Esther van Praag Ph.D.



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Wilde konijnen worden regelmatig geplaagd door teken, zowel door de harde, door een schild beschermde teek (ixotid), alsmede ook door de zachte teek (argasid). Haemophysalys leporis palustris is wordt het meest gevonden bij de Amerikaanse katoenstaart (Sylvilagus sp.) en de haas (Lepus sp.), maar komt ook bij konijnen voor:

    Ixotid ticks are protected by a hard shield and their mouthpieces can clearly be seen. They include commonly found ticks all over the world, like Ixodes sp., Amblyomma sp., Boophilus sp., Rhipicephalus sp., and Haemophysalis sp. All can affect rabbits.

    Argasid ticks are soft ticks whose mouthparts and “false head” (capitulum) cannot be seen when viewed from the dorsal side. They live essentially in arid regions on the American continent, Africa and India. Members of the Otobius sp., and Ornithodoros sp. can plague rabbits.


Haemophysalis leporis-palustris

Ticks are small (less than 5 mm in length) and have a reddish or brownish color. Their life cycle is complex. Wild rabbits, cottontails and hares are commonly plagued by Haemophysalys leporis palustris. This tick has typically three developmental phases, which occur on three different hosts. After feeding blood or serum from its host, the tick larva will fall to the ground, in order to molt. The next stage larva or nymph will find a new host to feed on. Once adult, the tick will hide in the vegetation. When it detects the presence of a host thanks to organs sensing its release of CO2 release and body temperature, it will crawl onto its fur and start engorging with blood. During the feeding, the tick will release saliva and enzymes into its host, to keep the bite open. During this phase, tick-borne diseases can be transmitted.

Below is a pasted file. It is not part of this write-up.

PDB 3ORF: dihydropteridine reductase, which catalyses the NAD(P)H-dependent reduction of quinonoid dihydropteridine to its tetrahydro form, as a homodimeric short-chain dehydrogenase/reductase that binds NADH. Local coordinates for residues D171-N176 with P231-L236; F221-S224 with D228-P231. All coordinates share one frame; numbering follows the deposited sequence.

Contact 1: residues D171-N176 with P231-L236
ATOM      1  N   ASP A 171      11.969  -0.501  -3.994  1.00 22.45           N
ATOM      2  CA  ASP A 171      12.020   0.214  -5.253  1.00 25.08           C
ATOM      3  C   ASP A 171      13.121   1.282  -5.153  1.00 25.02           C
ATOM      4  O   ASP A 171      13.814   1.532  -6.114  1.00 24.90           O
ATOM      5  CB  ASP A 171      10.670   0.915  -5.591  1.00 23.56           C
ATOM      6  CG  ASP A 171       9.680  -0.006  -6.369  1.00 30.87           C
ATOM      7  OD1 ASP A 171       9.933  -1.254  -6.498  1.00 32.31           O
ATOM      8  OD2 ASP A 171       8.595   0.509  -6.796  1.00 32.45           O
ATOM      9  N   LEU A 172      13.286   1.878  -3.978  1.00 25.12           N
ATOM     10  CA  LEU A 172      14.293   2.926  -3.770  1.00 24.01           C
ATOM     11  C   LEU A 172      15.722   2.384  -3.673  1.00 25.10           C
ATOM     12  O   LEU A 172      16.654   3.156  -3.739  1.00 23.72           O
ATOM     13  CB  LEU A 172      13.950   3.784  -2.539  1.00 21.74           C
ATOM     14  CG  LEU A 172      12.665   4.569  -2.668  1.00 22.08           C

Zachte teken kunnen ook de haasachtigen besmetten. De meest voorkomende teek is de rode Otobius lagophilus. Alleen larven en nimfen worden bij konijnen gevonden, voornamelijk op de wangen en boven de snorharen. Deze teek voedt zich met lymf. Evenals de harde teken, kunnen ook déze besmettelijke ziektes verspreiden, zowel onder konijnen zelf als van konijn naar andere zoogdieren en naar mensen.


A. van Praag


Non-engorged tick found crawling on the fur of the hind limb of a rabbit.


Klinische verschijnselen

Ticks are usually found while inspecting the fur of a rabbit. Preferred locations are the ears, the area between the ears, the neck and the dewlap of female rabbits.

Severe infestation can lead to macrocytic (enlarged red blood cells) normochromic (referring to a red blood cell of normal color, usually because it contains the right amount of hemoglobin) anemia.

daveynin, http://www.flickr.com/photos/daveynin/2755939908/

Cottontail infested with replete (fully engorged with blood) ticks. Once feeding on blood is finished, the tick will detach itself from its host and fall to the ground.


As much ticks as possible should be carefully removed with forceps and killed rapidly by immersion in an acaricide solution, alcohol, or chloroform solution. This avoids eventual contamination or spreading diseases carried by the tick host.

If the presence of further ticks is noticed, or if the infestation is severe, administration of ivermectin (0.4 mg/kg, SC, once) will successfully get rid of the ticks.

Although successfully killing ticks, the use of insecticide products containing pyrethrin, permethrin, amitraz must be avoided, due to their secondary toxic effects in rabbits. Fipronil is forbidden for use in rabbits.

Severe tick infestation can lead to anemia and death. When observed in a rabbit, blood transfusion from a healthy rabbit can be attempted.


Verdere infrmatie over teken bij konijnen is hier te vinden:

Skin Diseases of Rabbits

by E. van Praag, A. Maurer and T. Saarony,

408 pages, 2010.



Thanks are due to David Fulmer for the permission to use the picture of an infested cottontail.

Further Readings

McGowan MJ. Relationship between skin-sensitizing antibody production in the snowshoe hare, Lepus americanus, and infestations by the rabbit tick, Haemaphysalis leporispalustris (Acari: Ixodidae). J Parasitol. 1985; 71(4):513-5.





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